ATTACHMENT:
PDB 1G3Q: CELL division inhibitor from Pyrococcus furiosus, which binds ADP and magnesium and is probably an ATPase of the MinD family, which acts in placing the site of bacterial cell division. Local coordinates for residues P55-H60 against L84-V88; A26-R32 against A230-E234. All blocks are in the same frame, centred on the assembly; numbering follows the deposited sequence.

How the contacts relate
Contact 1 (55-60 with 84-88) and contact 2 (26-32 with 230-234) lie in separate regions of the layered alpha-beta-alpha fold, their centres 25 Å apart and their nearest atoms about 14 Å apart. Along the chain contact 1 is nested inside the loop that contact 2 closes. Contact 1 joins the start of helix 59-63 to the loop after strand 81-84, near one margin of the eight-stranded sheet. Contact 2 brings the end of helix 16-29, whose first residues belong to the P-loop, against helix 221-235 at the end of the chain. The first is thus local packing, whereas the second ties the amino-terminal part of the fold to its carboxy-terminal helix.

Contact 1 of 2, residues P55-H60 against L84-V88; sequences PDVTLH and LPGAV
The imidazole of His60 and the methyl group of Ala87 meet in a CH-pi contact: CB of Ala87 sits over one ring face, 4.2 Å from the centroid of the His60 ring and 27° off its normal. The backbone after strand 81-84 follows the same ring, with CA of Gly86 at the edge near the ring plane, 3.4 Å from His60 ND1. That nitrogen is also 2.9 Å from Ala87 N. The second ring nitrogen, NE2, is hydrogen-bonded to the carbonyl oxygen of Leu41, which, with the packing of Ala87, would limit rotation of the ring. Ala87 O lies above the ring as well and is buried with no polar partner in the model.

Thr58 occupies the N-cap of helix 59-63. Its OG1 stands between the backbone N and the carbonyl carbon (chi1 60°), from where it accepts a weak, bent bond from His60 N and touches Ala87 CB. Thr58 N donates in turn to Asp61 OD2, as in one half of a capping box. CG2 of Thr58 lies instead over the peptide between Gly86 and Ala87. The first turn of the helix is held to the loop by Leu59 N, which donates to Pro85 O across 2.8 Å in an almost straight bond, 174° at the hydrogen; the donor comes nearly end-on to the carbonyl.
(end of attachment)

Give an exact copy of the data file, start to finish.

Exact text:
PDB 1G3Q: CELL division inhibitor from Pyrococcus furiosus, which binds ADP and magnesium and is probably an ATPase of the MinD family, which acts in placing the site of bacterial cell division. Local coordinates for residues P55-H60 against L84-V88; A26-R32 against A230-E234. All blocks are in the same frame, centred on the assembly; numbering follows the deposited sequence.

How the contacts relate
Contact 1 (55-60 with 84-88) and contact 2 (26-32 with 230-234) lie in separate regions of the layered alpha-beta-alpha fold, their centres 25 Å apart and their nearest atoms about 14 Å apart. Along the chain contact 1 is nested inside the loop that contact 2 closes. Contact 1 joins the start of helix 59-63 to the loop after strand 81-84, near one margin of the eight-stranded sheet. Contact 2 brings the end of helix 16-29, whose first residues belong to the P-loop, against helix 221-235 at the end of the chain. The first is thus local packing, whereas the second ties the amino-terminal part of the fold to its carboxy-terminal helix.

Contact 1 of 2, residues P55-H60 against L84-V88; sequences PDVTLH and LPGAV
The imidazole of His60 and the methyl group of Ala87 meet in a CH-pi contact: CB of Ala87 sits over one ring face, 4.2 Å from the centroid of the His60 ring and 27° off its normal. The backbone after strand 81-84 follows the same ring, with CA of Gly86 at the edge near the ring plane, 3.4 Å from His60 ND1. That nitrogen is also 2.9 Å from Ala87 N. The second ring nitrogen, NE2, is hydrogen-bonded to the carbonyl oxygen of Leu41, which, with the packing of Ala87, would limit rotation of the ring. Ala87 O lies above the ring as well and is buried with no polar partner in the model.

Thr58 occupies the N-cap of helix 59-63. Its OG1 stands between the backbone N and the carbonyl carbon (chi1 60°), from where it accepts a weak, bent bond from His60 N and touches Ala87 CB. Thr58 N donates in turn to Asp61 OD2, as in one half of a capping box. CG2 of Thr58 lies instead over the peptide between Gly86 and Ala87. The first turn of the helix is held to the loop by Leu59 N, which donates to Pro85 O across 2.8 Å in an almost straight bond, 174° at the hydrogen; the donor comes nearly end-on to the carbonyl.